DeKalb County School Board parts ways with superintendent, names interim
Superintendent Stephen Green is no longer employed by DeKalb County Schools.
Green, who planned to resign when his contract ended in 2020, was let go by the School Board in a meeting held today, Nov. 11.
The separation agreement is “effective immediately,” the School District said. The Board named Ramona Tyson as interim superintendent. Tyson, “brings 32 years of total service to the DeKalb County School District, serving as a classroom teacher, administrator, deputy chief superintendent, interim superintendent, chief of staff to three superintendents, and chief administrator to the board of education.”
Tyson will retire on June 30, 2020 and a national search is underway to replace Green. The district hired BWP & Associates to conduct the search. The firm is responsible for engaging with the community, recruiting candidates, performing assessments on candidates and selecting them for the School Board’s consideration.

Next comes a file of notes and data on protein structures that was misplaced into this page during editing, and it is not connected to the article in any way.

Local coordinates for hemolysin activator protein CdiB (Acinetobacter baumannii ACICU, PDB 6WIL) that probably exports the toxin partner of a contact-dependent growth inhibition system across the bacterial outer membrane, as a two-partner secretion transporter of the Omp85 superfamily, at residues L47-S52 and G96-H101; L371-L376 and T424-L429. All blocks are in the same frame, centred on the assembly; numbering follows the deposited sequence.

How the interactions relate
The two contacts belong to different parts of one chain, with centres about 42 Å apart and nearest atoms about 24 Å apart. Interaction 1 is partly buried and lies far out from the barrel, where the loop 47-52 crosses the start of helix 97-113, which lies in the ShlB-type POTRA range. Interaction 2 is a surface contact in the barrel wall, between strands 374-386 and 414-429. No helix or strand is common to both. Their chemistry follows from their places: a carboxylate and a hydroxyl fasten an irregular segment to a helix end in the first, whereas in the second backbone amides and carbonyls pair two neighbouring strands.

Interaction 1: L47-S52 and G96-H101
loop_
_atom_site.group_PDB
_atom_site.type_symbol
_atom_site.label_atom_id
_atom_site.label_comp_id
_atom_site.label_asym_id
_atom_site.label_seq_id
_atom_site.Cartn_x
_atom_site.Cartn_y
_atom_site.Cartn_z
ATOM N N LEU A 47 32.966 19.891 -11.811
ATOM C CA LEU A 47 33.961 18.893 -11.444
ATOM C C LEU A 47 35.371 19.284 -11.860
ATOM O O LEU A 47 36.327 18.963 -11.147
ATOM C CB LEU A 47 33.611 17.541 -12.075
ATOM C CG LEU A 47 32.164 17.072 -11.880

“We appreciate Dr. Green for his service to the county and wish him the best in his future endeavors,” Board Chair Michael Erwin said in a press release. “With Dr. Green’s immediate departure, we have the utmost confidence in Ms. Tyson serving as the interim superintendent. The separation agreement will have no impact on our current superintendent search, and we are fully committed to an open and transparent process, as evidenced by our current online survey and last week’s community forums.”
The School District hired Green in 2015. He previously served as superintendent of Kansas City Schools in Missouri.
Green’s immediate predecessor was Michael Thurmond, who was brought in as an interim superintendent after his predecessor, Cheryl Atkinson, parted ways with DeKalb. Thurmond is currently the DeKalb County CEO. He was hired to lead a School District that nearly lost its accreditation due to mismanagement and board meddling.
The Atlanta Journal Constitution reports Green had been seeking a contract extension. While the school district’s accreditation is no longer in jeopardy, its test scores have been “flat” and teacher turnover has been high, the AJC reported.
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